Letters: From world's top cop to team captain

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I reply to Les Hamilton’s opinion, “It is time to show our resilience. (Apalachicola Times Dec. 17, 2020) I am encouraged by Mr. Hamilton’s proposal to back away from American exceptionalism, as he calls for a change from America as the world’s top cop to a role for America as the world’s team captain. His excellent notion is flawed, however, because he seems to disfavor some of the team members.

Mr. Hamilton says that “the biggest external challenge we face is China and the competition it offers to the democratic model.” He does acknowledge the extraordinary achievements China has made in industrial growth and poverty reduction. American Cold War thinkers have consistently observed that socialist development models have been extraordinary successful; in response, they have reacted by doing everything in their power to destroy those models, militarily, economically, and psychologically (propaganda), ostensibly so other post-colonial nations do not get the idea that they could improve their people’s welfare.

Finally, we can back off this knee-jerk reaction to ideas that really do threaten the wealth and power of a tiny minority of the world’s citizens but improve the lives of the vast multitude. By allowing other countries to prosper according to their own needs and circumstances, not only would the world situation improve, but we could learn from the many lessons offered by the many experiments on offer.

A case in point is the COVID-19 pandemic. Rather than learn from the efforts that China developed to contain and control the virus, we ignored Chinese effort and experience, choosing to disdain the virus and blame China instead. It is axiomatic that we cannot learn from enemies; therefore, we should cease creating enemies.

Finally, I object to Mr. Hamilton’s curious notion that “We have to counter Iran wherever and whenever possible.” Where does this idea come from? A little history is in order: the US CIA and the British MI6 successfully overthrew the Iranian government in 1953 because the Prime Minister, the democrat Mohammad Mosaddegh, was working to nationalize Iranian oil (owned by what became BP). After getting rid of Mosaddegh, they installed the Shah, who consolidated his power with almost three decades of torture, imprisonment, and general repression - one of the most brutal regimes in the world. The Iranian Revolution of 1979 sent the Shah packing.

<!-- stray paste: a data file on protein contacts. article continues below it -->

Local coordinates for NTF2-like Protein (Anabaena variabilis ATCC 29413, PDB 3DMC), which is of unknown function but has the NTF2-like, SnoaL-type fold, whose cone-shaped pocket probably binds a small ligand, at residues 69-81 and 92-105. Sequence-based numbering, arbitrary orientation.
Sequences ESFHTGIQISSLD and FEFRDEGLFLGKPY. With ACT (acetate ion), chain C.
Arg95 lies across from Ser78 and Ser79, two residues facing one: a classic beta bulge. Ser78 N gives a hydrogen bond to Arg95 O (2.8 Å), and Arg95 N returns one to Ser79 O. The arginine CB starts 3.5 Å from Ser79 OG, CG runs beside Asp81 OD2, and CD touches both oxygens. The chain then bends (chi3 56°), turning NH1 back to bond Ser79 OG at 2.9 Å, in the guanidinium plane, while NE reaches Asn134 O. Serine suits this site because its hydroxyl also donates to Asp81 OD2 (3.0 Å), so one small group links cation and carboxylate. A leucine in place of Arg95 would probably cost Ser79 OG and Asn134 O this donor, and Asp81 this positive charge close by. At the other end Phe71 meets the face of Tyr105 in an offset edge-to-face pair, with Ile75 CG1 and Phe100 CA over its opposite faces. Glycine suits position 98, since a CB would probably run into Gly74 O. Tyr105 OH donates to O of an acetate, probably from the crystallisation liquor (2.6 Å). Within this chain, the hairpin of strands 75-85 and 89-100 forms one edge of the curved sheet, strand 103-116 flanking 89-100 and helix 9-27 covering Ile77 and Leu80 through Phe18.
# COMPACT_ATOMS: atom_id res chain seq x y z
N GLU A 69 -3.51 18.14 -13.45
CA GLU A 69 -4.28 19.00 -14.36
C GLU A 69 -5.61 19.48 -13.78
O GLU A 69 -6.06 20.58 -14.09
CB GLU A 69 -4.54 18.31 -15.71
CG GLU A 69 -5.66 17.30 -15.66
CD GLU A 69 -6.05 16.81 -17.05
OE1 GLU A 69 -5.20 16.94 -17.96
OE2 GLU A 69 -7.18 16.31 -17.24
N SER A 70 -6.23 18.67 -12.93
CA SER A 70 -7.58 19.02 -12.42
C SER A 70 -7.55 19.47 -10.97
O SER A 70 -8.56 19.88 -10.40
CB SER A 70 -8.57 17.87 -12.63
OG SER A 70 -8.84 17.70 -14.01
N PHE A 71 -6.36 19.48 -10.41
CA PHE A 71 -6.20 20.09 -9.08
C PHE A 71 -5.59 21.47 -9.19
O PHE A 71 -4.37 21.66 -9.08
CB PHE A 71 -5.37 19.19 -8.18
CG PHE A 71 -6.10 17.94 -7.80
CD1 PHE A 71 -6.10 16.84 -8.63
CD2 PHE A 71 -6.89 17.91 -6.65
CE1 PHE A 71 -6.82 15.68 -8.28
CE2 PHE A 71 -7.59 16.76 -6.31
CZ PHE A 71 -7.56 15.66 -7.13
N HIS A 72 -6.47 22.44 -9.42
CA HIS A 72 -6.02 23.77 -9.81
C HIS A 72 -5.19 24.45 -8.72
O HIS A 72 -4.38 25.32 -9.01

Now, Iran with the Shah was a major link of the international fence containing the Soviet Union. The Shah himself was a dedicated ally. Removing Iran from America’s power weakened its posture. Washington was not happy. Then, Iranian students took over the American embassy, as much as from their anger at America’s coddling of the hated Shah as from the clear knowledge that people from the American embassy had given them the Shah in 1953. The American people were not happy.

So, rather than acknowledging a real offense against the Iranian people and accepting our responsibility, we adopt Mr. Hamilton’s attitude of countering Iran wherever and whenever. We need not do so.

Ted Tripp

This article originally appeared on The Apalachicola Times: Letters: From world's top cop to team captain

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